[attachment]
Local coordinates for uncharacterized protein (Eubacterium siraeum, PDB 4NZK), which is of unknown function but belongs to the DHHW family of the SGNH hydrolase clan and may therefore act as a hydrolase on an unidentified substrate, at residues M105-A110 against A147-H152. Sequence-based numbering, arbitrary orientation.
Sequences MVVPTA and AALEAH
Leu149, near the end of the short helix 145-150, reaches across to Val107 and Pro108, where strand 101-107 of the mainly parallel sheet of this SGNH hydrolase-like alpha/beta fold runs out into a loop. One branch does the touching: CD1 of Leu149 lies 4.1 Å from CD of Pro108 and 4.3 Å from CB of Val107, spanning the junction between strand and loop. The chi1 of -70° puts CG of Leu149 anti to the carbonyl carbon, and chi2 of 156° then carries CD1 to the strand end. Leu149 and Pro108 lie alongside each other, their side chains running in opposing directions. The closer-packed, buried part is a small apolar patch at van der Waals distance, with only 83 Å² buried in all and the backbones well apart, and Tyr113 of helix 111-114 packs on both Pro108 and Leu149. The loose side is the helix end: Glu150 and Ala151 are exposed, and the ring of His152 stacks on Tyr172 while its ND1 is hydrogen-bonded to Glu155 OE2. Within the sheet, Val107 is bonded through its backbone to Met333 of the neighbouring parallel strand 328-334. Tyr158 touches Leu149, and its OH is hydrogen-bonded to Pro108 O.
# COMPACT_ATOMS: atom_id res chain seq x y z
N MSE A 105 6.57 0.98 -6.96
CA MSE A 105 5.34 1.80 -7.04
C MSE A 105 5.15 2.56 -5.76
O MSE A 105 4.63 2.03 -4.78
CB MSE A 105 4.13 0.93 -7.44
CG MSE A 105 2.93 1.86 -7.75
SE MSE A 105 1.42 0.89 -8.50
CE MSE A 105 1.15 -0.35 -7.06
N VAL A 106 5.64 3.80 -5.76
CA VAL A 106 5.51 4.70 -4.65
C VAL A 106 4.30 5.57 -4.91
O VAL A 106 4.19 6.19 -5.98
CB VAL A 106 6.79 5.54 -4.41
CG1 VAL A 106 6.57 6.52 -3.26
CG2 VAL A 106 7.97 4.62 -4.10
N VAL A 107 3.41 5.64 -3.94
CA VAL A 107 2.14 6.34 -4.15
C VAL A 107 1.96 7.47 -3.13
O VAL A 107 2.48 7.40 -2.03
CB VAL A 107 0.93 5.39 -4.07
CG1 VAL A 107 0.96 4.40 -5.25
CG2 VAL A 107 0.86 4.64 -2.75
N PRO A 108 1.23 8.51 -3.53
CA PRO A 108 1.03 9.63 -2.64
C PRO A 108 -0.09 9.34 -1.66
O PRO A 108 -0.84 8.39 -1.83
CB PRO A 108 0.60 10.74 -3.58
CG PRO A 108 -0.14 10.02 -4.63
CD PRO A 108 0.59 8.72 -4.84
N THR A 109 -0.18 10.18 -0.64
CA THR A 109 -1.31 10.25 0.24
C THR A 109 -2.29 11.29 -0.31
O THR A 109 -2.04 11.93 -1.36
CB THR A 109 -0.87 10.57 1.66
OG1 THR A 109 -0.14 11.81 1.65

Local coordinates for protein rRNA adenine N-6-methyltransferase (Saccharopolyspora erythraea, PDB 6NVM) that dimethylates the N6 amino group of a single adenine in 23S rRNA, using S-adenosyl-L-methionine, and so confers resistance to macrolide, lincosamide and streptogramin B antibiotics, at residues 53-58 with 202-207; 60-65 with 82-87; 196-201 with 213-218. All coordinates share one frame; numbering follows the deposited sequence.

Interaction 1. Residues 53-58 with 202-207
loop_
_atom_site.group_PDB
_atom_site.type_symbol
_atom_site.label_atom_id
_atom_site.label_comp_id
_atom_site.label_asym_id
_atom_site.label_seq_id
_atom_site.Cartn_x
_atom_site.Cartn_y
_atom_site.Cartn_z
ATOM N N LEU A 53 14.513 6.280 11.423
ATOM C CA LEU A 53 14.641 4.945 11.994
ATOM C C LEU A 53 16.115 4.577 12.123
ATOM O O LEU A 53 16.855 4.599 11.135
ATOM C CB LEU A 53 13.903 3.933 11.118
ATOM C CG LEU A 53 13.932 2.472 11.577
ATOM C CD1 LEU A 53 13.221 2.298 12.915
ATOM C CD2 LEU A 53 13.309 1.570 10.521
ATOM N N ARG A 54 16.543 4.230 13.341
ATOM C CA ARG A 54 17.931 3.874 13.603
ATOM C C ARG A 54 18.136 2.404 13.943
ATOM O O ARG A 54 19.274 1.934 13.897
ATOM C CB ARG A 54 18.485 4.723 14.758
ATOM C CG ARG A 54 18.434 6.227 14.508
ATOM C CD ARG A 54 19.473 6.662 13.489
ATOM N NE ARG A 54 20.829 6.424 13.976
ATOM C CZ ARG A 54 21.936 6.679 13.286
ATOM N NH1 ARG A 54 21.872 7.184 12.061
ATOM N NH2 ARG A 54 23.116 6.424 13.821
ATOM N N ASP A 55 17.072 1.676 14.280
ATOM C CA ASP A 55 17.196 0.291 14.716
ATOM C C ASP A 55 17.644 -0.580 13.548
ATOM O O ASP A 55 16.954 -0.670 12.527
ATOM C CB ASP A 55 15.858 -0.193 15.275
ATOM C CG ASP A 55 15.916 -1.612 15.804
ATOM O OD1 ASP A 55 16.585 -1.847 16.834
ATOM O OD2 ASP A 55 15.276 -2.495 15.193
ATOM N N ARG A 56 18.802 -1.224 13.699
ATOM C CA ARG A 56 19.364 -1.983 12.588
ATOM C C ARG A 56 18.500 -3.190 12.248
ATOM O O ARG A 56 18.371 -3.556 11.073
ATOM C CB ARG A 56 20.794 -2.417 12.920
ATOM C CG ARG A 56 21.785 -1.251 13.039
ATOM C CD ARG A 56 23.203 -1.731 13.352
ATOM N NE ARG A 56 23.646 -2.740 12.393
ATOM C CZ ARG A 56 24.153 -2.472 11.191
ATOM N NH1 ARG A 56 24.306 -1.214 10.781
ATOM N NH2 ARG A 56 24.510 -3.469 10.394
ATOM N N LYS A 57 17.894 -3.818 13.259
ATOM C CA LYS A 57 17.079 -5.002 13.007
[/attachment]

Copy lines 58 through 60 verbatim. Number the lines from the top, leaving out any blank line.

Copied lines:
ATOM C CD1 LEU A 53 13.221 2.298 12.915
ATOM C CD2 LEU A 53 13.309 1.570 10.521
ATOM N N ARG A 54 16.543 4.230 13.341